What about Smith’s support of an Alberta sovereignty act?

She said on July 20 that it would “empower the Alberta legislature to refuse enforcement of any specific federal government law or policy that violates Alberta’s provincial rights under s.92 of the Constitution or the Charter of Rights and Freedoms of Albertans.” The act would only be invoked after a “free vote” of all Alberta MLAs was held.

Howard Anglin, who served as deputy chief of staff for former prime minister Stephen Harper, wrote in The Hub on July 13 that the act is “the centrepiece of a broader Free Alberta strategy” that comes “straight out of the camp of the cranks and kooks.” While he likes Smith and praises her for being “smart, curious, and refreshingly open-minded about politics and policy,” her support for it means “we have to take this deeply unserious idea seriously.”

With all due respect to Anglin, who was in the Prime Minister’s Office long after my tour of duty ended, it depends on how Smith’s interpretation of the act is ultimately implemented. Enhancing provincial rights to counter the policies of an ineffective and incompetent federal Liberal government has real merit. Promoting a stronger, freer Alberta that’s more in control of its destiny should be regarded as a good thing. And free votes in the Alberta legislature doesn’t mean every piece of federal legislation has to be challenged – or will necessarily be challenged.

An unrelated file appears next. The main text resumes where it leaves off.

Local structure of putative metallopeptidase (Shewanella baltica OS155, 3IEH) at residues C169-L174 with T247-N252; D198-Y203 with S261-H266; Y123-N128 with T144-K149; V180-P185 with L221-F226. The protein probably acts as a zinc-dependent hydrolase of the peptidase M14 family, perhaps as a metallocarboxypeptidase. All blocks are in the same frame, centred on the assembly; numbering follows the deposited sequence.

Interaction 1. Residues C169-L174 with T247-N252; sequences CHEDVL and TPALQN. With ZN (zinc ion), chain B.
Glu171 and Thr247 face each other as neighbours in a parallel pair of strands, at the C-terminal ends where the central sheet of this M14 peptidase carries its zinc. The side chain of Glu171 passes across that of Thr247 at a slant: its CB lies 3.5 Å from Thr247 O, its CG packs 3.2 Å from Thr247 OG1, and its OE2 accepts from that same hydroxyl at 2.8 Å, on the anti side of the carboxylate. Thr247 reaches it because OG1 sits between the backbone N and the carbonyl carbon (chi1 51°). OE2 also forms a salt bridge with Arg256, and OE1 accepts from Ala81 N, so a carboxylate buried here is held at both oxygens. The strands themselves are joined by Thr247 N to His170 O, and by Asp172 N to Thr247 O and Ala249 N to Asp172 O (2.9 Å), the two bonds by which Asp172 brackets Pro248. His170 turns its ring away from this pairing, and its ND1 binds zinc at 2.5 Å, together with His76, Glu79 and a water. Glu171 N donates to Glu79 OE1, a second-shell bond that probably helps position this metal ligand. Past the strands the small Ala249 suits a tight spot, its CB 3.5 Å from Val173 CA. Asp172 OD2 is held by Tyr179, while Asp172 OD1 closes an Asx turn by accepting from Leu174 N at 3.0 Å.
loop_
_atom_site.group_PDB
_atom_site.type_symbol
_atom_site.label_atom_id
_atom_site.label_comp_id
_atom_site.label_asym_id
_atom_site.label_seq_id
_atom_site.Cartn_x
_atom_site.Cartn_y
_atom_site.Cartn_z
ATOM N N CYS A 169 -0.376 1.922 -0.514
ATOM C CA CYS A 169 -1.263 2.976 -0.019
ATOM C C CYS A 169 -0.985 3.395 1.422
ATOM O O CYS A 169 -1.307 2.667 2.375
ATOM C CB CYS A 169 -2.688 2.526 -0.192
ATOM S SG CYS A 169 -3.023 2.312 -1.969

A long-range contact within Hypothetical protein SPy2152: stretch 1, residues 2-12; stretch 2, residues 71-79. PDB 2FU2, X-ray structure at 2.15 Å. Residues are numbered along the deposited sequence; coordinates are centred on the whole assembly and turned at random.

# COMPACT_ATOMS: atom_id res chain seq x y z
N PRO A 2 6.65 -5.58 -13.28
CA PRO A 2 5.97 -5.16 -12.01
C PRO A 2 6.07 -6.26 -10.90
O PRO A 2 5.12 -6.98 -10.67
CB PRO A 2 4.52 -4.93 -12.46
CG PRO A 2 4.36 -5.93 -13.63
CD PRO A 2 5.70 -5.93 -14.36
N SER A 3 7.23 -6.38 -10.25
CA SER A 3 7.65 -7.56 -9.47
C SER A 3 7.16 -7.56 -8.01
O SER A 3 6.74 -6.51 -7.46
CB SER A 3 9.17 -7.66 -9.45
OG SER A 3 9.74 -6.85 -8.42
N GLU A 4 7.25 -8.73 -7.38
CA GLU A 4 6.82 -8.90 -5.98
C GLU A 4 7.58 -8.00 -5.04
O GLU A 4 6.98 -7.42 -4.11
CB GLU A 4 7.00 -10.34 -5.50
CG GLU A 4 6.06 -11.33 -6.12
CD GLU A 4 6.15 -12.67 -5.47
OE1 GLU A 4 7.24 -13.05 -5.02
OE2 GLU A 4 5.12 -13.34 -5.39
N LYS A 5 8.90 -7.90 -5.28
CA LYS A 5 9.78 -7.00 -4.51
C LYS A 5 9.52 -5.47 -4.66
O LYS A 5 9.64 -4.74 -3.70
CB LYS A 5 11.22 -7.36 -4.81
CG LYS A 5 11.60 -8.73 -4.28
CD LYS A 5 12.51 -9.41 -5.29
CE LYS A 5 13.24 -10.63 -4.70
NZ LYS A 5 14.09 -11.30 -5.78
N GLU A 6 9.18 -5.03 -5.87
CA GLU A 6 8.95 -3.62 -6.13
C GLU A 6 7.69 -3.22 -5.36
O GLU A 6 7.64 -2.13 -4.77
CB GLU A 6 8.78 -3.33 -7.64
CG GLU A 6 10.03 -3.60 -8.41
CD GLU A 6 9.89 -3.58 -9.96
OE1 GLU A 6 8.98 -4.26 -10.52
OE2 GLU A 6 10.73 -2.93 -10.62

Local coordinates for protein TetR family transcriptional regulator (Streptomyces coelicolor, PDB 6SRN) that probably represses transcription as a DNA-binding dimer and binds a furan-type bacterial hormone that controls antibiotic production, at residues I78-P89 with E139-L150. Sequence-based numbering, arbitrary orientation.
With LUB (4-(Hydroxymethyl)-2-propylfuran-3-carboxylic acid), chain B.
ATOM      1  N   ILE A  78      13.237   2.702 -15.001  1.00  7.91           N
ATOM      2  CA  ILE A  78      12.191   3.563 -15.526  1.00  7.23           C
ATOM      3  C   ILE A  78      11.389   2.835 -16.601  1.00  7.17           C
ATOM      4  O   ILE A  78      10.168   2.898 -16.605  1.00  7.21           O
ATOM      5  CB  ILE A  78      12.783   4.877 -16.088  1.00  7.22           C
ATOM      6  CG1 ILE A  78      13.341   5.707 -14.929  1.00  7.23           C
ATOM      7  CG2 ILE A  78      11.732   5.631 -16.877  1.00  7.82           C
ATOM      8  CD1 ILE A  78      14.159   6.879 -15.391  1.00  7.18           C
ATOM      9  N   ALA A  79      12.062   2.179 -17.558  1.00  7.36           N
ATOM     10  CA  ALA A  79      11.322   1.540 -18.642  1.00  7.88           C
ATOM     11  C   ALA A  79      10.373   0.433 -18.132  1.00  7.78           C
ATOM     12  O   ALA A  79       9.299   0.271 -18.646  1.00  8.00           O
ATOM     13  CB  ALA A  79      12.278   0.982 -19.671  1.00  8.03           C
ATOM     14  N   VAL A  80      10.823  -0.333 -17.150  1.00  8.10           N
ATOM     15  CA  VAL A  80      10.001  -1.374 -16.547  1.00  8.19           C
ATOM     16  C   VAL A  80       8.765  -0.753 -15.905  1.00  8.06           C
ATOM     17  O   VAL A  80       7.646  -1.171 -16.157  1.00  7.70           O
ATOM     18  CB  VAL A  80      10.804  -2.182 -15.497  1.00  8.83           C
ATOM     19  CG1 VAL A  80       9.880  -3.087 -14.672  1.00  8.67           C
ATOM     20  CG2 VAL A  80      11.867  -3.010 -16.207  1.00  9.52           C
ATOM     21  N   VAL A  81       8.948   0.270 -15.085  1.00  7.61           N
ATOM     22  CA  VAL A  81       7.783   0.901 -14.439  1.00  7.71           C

Smith’s political views and economic goals are intelligent, logical, ambitious and seemingly in line with modern Albertan thinking. That’s why my old friend has a strong chance of winning in October – and, for what it’s worth, my support to become Alberta’s next UCP leader and premier.

Michael Taube, a Troy Media syndicated columnist and Washington Times contributor, was a speechwriter for former prime minister Stephen Harper. He holds a master’s degree in comparative politics from the London School of Economics.

, a Troy Media syndicated columnist and Washington Times contributor, was a speechwriter for former prime minister Stephen Harper.

Holds a master’s degree in comparative politics from the London School of Economics.

#LSN_Econ  #LSN_NorWest #LSN_TBay 

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Disclaimer
The views expressed in this opinion article are solely those of their author and are not necessarily either shared or endorsed by Lake Superior News / Lake Superior Media.

Troy Media Founded in 2005, Troy Media has grown to become Canada’s largest independent provider of original editorial features, opinions and analysis. Content sourced from Troy Media appears in dozens of newspapers, news sites, blogs and radio reports daily. Annual readership is estimated to be greater than 750 million.